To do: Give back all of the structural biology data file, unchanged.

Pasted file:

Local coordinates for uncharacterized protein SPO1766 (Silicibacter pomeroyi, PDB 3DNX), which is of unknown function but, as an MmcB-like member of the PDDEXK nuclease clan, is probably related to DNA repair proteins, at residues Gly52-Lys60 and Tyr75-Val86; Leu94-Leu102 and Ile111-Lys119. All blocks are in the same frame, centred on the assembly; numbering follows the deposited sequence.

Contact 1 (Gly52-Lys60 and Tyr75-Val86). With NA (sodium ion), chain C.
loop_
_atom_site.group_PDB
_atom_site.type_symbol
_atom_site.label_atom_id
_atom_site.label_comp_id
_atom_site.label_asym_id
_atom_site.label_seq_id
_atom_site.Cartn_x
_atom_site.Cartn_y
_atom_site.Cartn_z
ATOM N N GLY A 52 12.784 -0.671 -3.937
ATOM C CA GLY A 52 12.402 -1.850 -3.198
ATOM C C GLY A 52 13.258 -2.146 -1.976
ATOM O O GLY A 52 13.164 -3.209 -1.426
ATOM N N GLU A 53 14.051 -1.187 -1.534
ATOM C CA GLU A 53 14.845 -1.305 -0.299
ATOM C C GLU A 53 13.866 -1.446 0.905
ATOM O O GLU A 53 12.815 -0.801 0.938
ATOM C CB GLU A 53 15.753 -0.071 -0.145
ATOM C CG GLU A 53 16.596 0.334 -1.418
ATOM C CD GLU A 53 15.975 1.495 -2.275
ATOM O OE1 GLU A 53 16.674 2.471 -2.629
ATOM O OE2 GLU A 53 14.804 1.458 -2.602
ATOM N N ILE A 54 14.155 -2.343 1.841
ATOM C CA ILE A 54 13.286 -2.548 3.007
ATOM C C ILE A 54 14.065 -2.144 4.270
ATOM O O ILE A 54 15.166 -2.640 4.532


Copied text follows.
Local coordinates for uncharacterized protein SPO1766 (Silicibacter pomeroyi, PDB 3DNX), which is of unknown function but, as an MmcB-like member of the PDDEXK nuclease clan, is probably related to DNA repair proteins, at residues Gly52-Lys60 and Tyr75-Val86; Leu94-Leu102 and Ile111-Lys119. All blocks are in the same frame, centred on the assembly; numbering follows the deposited sequence.

Contact 1 (Gly52-Lys60 and Tyr75-Val86). With NA (sodium ion), chain C.
loop_
_atom_site.group_PDB
_atom_site.type_symbol
_atom_site.label_atom_id
_atom_site.label_comp_id
_atom_site.label_asym_id
_atom_site.label_seq_id
_atom_site.Cartn_x
_atom_site.Cartn_y
_atom_site.Cartn_z
ATOM N N GLY A 52 12.784 -0.671 -3.937
ATOM C CA GLY A 52 12.402 -1.850 -3.198
ATOM C C GLY A 52 13.258 -2.146 -1.976
ATOM O O GLY A 52 13.164 -3.209 -1.426
ATOM N N GLU A 53 14.051 -1.187 -1.534
ATOM C CA GLU A 53 14.845 -1.305 -0.299
ATOM C C GLU A 53 13.866 -1.446 0.905
ATOM O O GLU A 53 12.815 -0.801 0.938
ATOM C CB GLU A 53 15.753 -0.071 -0.145
ATOM C CG GLU A 53 16.596 0.334 -1.418
ATOM C CD GLU A 53 15.975 1.495 -2.275
ATOM O OE1 GLU A 53 16.674 2.471 -2.629
ATOM O OE2 GLU A 53 14.804 1.458 -2.602
ATOM N N ILE A 54 14.155 -2.343 1.841
ATOM C CA ILE A 54 13.286 -2.548 3.007
ATOM C C ILE A 54 14.065 -2.144 4.270
ATOM O O ILE A 54 15.166 -2.640 4.532